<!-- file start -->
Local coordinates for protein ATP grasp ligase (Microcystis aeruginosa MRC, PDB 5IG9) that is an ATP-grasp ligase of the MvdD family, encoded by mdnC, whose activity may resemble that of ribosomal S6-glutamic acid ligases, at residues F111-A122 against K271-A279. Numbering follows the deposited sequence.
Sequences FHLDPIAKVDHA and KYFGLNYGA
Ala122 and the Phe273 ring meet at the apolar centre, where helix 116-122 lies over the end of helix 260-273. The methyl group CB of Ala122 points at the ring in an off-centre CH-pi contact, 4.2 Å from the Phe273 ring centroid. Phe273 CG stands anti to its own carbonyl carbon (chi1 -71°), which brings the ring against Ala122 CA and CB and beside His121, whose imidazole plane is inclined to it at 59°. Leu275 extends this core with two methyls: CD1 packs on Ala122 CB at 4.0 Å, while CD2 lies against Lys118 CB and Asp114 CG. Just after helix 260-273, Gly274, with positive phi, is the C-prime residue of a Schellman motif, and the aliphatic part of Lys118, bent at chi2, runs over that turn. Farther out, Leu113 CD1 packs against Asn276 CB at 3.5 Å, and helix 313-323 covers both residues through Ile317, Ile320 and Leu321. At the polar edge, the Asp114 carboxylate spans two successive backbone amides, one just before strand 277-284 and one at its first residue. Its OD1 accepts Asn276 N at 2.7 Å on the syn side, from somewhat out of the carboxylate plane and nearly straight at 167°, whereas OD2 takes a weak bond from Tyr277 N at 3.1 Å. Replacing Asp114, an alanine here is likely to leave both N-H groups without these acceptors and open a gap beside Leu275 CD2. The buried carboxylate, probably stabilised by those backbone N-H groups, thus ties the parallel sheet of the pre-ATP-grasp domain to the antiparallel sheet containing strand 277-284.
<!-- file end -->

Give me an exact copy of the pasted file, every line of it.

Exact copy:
Local coordinates for protein ATP grasp ligase (Microcystis aeruginosa MRC, PDB 5IG9) that is an ATP-grasp ligase of the MvdD family, encoded by mdnC, whose activity may resemble that of ribosomal S6-glutamic acid ligases, at residues F111-A122 against K271-A279. Numbering follows the deposited sequence.
Sequences FHLDPIAKVDHA and KYFGLNYGA
Ala122 and the Phe273 ring meet at the apolar centre, where helix 116-122 lies over the end of helix 260-273. The methyl group CB of Ala122 points at the ring in an off-centre CH-pi contact, 4.2 Å from the Phe273 ring centroid. Phe273 CG stands anti to its own carbonyl carbon (chi1 -71°), which brings the ring against Ala122 CA and CB and beside His121, whose imidazole plane is inclined to it at 59°. Leu275 extends this core with two methyls: CD1 packs on Ala122 CB at 4.0 Å, while CD2 lies against Lys118 CB and Asp114 CG. Just after helix 260-273, Gly274, with positive phi, is the C-prime residue of a Schellman motif, and the aliphatic part of Lys118, bent at chi2, runs over that turn. Farther out, Leu113 CD1 packs against Asn276 CB at 3.5 Å, and helix 313-323 covers both residues through Ile317, Ile320 and Leu321. At the polar edge, the Asp114 carboxylate spans two successive backbone amides, one just before strand 277-284 and one at its first residue. Its OD1 accepts Asn276 N at 2.7 Å on the syn side, from somewhat out of the carboxylate plane and nearly straight at 167°, whereas OD2 takes a weak bond from Tyr277 N at 3.1 Å. Replacing Asp114, an alanine here is likely to leave both N-H groups without these acceptors and open a gap beside Leu275 CD2. The buried carboxylate, probably stabilised by those backbone N-H groups, thus ties the parallel sheet of the pre-ATP-grasp domain to the antiparallel sheet containing strand 277-284.